Xbox vs PlayStation: A Definitive Guide to the Console Wars

Brethren, we are gathered here today to judge the age-old rivalry: Xbox vs PlayStation. (Get off the toilet and throw on your cloak!) 

The console wars between Xbox and PlayStation have gone on since the start of this century, and it has engaged us as much as #FreeBritney. 

Do I enjoy the battle? Definitely. It’s the best thing after cheese. 

Maybe you’re a rookie, wondering what console is a better investment. Or perhaps, you’re a console-head, like me, who would never pass on a gaming comparison. In this article, we’re going to dissect and compare the two biggest gaming console manufacturers. 

Before I get into it, here is a disclaimer: I’m team PlayStation. This doesn’t mean I’ll glorify the PS for no reason. It does mean I want to answer your questions before you deduce favoritism. 

However, I will shelve favorites and be as unbiased as possible. I’ve created a side-by-side comparison of the two consoles. Let’s start with Xbox:

Brief History of Xbox


Microsoft initially announced Xbox as DirectX box on May 12, 2002. 

It was, however, in 2001 that Xbox made its first entrance. It is one of the many video consoles made and marketed by Microsoft. The original Xbox and its original controller, Duke, were on the chonky side. It wasn’t long before Microsoft replaced Duke with a slimmer Controller S.  

In its first week, Microsoft sold 550,000 units. By December of the same year, a million more were sold. 

When Halo 2 entered the mix, it was only up from there. Everyone and their Grandmas wanted a piece of Halo. Literally. 

Xbox 360

Xbox gained much more fans with the release of the Xbox 360. For the first time, Xbox became a serious competitor to PlayStation. The 360 looked pretty different from the original Xbox. Its base model was white, and it forwent the giant ‘X’ branding in favor of a modest ‘Xbox’ along the disc tray. 

Down the line, a quarter of the consoles experienced hardware malfunction. Remember the “Red Ring of Death”? Yeah. It got its name from the three red lights that flash on the console, to indicate a problem. The problem was so common that we found a nickname for it.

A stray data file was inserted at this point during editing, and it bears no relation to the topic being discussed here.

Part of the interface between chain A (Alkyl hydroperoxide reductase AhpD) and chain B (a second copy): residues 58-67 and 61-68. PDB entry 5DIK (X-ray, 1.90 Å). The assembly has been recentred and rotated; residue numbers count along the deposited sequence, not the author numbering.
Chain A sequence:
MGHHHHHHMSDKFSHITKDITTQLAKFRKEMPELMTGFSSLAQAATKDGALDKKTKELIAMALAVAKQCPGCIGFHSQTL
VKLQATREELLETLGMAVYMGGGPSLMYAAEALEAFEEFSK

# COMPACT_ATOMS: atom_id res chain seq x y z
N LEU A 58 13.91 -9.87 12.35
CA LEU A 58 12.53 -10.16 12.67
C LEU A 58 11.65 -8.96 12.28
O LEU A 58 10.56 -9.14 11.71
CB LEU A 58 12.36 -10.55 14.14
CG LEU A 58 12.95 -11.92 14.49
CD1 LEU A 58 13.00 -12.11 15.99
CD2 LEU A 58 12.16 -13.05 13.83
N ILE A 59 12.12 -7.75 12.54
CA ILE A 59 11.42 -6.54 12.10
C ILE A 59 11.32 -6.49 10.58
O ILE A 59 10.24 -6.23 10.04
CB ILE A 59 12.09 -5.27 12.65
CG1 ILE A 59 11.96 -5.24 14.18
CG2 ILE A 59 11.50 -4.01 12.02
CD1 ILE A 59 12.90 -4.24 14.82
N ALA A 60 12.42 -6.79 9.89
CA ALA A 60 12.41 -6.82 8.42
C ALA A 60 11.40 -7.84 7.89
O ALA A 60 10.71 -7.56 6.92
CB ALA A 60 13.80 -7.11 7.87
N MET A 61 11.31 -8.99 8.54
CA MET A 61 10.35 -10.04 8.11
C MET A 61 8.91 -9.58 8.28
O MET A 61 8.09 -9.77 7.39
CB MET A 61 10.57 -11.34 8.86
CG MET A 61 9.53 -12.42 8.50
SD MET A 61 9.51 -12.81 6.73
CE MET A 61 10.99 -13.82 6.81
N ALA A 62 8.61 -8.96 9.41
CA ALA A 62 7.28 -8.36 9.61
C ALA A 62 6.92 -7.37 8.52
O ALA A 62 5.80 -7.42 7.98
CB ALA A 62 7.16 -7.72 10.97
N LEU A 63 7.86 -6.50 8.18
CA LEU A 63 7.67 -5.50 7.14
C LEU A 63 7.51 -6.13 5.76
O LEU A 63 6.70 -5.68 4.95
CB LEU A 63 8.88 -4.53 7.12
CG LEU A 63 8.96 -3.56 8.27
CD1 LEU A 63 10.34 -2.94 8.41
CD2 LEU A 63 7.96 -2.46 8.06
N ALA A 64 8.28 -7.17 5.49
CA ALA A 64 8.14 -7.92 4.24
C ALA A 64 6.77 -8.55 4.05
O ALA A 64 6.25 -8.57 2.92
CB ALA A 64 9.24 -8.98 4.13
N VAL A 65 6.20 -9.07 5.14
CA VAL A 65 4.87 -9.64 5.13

Microsoft quickly announced an extended warranty to handle the issue. The internet followed suit, and gamers on YouTube poured in DIY fixes to almost any distressed Xbox console. 

Xbox 360 S

After the Xbox 360 came the Xbox 360 S, and it was sleek. The console came with a new black and shiny exterior, perfect for gathering dust and fingerprints. 

Microsoft seemed to devise it to make Xbox stans forget the Xbox 360’s many woes. 

Some perks of the console were its built-in WiFi, extra USB ports, and SATA instead of its proprietary hard drives. 

Xbox 360 E

Fourth in Xbox’s line was the 360 E. It was released in June 2013, just months before it released the next-gen Xbox One. The 360 E didn’t really do much in features, however, it made it up by being faster and cooler than earlier 360 consoles. 

Trailing the 360 E, is the Xbox One. Microsoft has big dreams for the Xbox One. When it came out, it included a bunch of video streaming services. 

What really wowed us was the ability to route the cable box through the console and watch live TV, even during games. Earlier models of the Xbox One also came coupled with a new version of the Kinect camera. 

Here’s the not-so-fun part. The functionality was so good. The Xbox One didn’t deliver on Microsoft’s many entertainment promises. Microsoft would dash our hopes and move to change the Xbox One to a gaming-first console.